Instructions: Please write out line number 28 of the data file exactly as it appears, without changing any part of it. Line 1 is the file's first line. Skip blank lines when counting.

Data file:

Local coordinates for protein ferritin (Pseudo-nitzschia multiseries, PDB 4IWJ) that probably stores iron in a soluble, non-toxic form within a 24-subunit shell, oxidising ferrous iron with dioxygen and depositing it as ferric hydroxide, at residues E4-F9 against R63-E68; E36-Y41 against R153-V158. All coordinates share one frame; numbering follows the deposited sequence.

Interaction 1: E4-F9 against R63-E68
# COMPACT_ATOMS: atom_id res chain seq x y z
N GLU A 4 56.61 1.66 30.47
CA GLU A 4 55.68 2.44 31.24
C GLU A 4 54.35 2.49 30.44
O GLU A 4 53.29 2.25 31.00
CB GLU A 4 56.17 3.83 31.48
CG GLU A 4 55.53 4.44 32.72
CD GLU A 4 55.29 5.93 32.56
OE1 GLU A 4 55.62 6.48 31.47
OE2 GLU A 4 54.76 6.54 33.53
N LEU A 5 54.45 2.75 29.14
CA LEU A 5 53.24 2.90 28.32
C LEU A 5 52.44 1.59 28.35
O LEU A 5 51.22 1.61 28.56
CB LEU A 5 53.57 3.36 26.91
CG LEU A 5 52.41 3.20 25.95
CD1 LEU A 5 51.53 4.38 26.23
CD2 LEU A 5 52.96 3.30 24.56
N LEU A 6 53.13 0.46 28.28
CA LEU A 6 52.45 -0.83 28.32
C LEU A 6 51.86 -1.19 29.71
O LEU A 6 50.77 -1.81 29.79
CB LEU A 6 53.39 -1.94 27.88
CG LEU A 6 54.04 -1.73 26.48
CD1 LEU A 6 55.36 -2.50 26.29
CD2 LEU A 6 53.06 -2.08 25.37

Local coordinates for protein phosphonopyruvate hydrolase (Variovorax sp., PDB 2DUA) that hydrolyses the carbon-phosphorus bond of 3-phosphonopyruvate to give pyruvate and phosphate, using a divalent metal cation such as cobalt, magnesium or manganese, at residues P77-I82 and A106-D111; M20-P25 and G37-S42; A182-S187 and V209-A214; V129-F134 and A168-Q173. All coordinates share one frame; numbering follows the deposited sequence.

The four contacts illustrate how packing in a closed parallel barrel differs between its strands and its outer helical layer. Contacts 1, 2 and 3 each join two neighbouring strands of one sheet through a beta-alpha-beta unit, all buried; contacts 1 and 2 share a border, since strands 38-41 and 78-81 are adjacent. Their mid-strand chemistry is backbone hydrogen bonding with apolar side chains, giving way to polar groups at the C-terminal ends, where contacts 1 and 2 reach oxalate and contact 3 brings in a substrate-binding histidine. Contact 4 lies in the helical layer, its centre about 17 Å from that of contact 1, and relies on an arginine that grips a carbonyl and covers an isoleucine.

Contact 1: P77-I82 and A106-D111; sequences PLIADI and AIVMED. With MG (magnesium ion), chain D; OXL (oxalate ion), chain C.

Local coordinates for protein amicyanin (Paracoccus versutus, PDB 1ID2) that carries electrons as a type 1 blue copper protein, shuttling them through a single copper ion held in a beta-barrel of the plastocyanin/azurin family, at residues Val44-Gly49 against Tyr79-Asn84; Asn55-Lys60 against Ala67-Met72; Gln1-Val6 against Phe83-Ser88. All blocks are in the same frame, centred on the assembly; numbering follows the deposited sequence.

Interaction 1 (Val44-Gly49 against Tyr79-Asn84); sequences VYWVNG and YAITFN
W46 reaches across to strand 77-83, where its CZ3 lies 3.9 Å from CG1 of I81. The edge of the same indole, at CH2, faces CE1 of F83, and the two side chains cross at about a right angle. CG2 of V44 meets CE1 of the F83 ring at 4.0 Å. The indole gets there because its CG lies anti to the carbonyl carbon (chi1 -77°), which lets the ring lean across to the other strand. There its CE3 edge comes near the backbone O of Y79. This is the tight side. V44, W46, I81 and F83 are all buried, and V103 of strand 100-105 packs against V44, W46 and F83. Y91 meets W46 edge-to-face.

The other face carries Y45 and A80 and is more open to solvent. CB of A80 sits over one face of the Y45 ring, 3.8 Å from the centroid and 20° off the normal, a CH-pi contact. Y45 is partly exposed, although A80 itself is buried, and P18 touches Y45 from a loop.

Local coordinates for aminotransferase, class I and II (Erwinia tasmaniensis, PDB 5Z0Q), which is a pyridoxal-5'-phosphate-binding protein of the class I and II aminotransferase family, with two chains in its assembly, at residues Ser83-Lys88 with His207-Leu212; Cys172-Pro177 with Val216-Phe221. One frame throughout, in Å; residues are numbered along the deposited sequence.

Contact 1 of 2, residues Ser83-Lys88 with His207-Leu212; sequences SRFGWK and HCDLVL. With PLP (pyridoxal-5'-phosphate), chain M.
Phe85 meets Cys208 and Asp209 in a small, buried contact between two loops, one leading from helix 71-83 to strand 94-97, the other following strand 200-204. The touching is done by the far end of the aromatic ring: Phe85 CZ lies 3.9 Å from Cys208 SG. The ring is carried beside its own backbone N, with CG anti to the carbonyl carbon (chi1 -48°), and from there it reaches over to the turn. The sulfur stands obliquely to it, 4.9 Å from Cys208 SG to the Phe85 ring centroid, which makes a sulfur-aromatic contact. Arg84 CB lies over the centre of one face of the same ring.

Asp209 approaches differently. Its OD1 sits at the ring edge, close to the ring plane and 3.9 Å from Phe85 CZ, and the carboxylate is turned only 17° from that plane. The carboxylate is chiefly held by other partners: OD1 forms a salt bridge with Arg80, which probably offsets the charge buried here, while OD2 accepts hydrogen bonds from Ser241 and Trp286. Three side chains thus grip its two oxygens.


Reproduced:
CD2 LEU A 6 53.06 -2.08 25.37